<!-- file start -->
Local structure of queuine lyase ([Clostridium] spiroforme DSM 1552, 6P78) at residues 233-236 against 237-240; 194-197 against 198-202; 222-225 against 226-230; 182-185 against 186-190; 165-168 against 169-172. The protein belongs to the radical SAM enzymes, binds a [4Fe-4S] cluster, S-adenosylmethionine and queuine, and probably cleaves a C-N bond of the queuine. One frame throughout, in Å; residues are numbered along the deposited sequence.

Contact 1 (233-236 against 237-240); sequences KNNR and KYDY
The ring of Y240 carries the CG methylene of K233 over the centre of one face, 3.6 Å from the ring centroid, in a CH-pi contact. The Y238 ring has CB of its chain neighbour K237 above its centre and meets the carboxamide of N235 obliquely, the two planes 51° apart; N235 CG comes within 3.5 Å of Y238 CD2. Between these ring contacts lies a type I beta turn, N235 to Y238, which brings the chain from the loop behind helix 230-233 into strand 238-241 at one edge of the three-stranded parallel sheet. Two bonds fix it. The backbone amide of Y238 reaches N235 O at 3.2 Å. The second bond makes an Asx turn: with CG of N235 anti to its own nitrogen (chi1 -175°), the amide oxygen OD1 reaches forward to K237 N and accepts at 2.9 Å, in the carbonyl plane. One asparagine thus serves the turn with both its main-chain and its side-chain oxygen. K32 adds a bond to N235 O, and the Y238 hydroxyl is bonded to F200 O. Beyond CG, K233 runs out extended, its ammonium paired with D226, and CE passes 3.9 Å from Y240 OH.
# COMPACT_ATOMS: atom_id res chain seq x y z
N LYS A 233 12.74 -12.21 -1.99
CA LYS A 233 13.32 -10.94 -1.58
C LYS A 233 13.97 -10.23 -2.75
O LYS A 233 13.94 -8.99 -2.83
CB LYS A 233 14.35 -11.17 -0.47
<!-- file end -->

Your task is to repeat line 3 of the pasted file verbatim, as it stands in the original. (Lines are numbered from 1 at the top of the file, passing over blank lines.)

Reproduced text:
The ring of Y240 carries the CG methylene of K233 over the centre of one face, 3.6 Å from the ring centroid, in a CH-pi contact. The Y238 ring has CB of its chain neighbour K237 above its centre and meets the carboxamide of N235 obliquely, the two planes 51° apart; N235 CG comes within 3.5 Å of Y238 CD2. Between these ring contacts lies a type I beta turn, N235 to Y238, which brings the chain from the loop behind helix 230-233 into strand 238-241 at one edge of the three-stranded parallel sheet. Two bonds fix it. The backbone amide of Y238 reaches N235 O at 3.2 Å. The second bond makes an Asx turn: with CG of N235 anti to its own nitrogen (chi1 -175°), the amide oxygen OD1 reaches forward to K237 N and accepts at 2.9 Å, in the carbonyl plane. One asparagine thus serves the turn with both its main-chain and its side-chain oxygen. K32 adds a bond to N235 O, and the Y238 hydroxyl is bonded to F200 O. Beyond CG, K233 runs out extended, its ammonium paired with D226, and CE passes 3.9 Å from Y240 OH.